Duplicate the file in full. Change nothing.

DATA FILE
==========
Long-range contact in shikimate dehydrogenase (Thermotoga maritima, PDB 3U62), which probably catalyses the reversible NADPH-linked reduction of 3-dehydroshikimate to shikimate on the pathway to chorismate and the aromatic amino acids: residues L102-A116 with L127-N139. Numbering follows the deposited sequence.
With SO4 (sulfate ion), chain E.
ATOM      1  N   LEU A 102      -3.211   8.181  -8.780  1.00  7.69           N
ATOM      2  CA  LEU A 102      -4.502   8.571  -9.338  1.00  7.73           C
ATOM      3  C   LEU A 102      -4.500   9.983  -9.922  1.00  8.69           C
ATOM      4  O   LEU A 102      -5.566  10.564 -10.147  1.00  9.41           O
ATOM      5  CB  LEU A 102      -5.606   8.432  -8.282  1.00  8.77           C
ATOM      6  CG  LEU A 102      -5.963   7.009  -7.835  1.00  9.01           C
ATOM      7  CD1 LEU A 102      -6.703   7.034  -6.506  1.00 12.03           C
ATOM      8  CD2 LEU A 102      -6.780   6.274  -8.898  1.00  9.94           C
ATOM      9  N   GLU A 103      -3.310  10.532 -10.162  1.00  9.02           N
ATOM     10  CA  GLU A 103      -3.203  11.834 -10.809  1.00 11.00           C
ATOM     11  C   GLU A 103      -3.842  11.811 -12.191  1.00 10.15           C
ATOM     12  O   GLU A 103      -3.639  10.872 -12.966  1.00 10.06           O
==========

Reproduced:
Long-range contact in shikimate dehydrogenase (Thermotoga maritima, PDB 3U62), which probably catalyses the reversible NADPH-linked reduction of 3-dehydroshikimate to shikimate on the pathway to chorismate and the aromatic amino acids: residues L102-A116 with L127-N139. Numbering follows the deposited sequence.
With SO4 (sulfate ion), chain E.
ATOM      1  N   LEU A 102      -3.211   8.181  -8.780  1.00  7.69           N
ATOM      2  CA  LEU A 102      -4.502   8.571  -9.338  1.00  7.73           C
ATOM      3  C   LEU A 102      -4.500   9.983  -9.922  1.00  8.69           C
ATOM      4  O   LEU A 102      -5.566  10.564 -10.147  1.00  9.41           O
ATOM      5  CB  LEU A 102      -5.606   8.432  -8.282  1.00  8.77           C
ATOM      6  CG  LEU A 102      -5.963   7.009  -7.835  1.00  9.01           C
ATOM      7  CD1 LEU A 102      -6.703   7.034  -6.506  1.00 12.03           C
ATOM      8  CD2 LEU A 102      -6.780   6.274  -8.898  1.00  9.94           C
ATOM      9  N   GLU A 103      -3.310  10.532 -10.162  1.00  9.02           N
ATOM     10  CA  GLU A 103      -3.203  11.834 -10.809  1.00 11.00           C
ATOM     11  C   GLU A 103      -3.842  11.811 -12.191  1.00 10.15           C
ATOM     12  O   GLU A 103      -3.639  10.872 -12.966  1.00 10.06           O